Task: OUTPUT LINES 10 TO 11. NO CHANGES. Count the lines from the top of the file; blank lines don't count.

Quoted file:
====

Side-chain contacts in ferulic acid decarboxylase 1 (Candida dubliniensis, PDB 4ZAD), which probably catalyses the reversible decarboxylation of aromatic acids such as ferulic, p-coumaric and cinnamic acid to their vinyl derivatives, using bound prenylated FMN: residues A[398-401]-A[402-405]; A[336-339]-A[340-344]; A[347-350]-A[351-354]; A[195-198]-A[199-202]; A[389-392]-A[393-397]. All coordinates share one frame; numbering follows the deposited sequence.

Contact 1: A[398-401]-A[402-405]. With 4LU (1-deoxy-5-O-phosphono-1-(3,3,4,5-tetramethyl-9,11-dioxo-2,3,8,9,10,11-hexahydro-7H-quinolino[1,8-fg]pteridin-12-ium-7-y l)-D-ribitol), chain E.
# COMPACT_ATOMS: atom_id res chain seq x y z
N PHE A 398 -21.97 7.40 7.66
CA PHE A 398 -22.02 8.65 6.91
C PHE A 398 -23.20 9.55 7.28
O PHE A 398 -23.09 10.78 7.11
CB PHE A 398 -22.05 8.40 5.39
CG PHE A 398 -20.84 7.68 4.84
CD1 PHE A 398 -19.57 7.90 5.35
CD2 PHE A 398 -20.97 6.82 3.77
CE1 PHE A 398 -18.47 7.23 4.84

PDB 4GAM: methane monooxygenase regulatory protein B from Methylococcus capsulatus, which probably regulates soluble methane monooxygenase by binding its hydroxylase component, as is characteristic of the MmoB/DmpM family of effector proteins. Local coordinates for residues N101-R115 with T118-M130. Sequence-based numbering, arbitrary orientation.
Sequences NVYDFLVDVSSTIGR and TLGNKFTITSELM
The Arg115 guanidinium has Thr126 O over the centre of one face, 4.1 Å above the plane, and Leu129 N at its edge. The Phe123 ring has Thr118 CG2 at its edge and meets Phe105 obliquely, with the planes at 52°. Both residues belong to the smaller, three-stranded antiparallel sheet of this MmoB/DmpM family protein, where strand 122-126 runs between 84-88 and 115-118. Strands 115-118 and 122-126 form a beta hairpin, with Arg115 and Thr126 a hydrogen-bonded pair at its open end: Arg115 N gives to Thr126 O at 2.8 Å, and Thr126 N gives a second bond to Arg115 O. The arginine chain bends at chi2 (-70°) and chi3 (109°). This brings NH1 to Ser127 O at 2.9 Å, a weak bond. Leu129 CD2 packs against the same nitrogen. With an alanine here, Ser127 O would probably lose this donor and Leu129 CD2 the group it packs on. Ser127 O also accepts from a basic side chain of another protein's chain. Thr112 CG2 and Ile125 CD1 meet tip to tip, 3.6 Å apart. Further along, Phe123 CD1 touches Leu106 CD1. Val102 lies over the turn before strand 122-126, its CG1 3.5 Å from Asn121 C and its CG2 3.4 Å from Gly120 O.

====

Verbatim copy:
CD1 PHE A 398 -19.57 7.90 5.35
CD2 PHE A 398 -20.97 6.82 3.77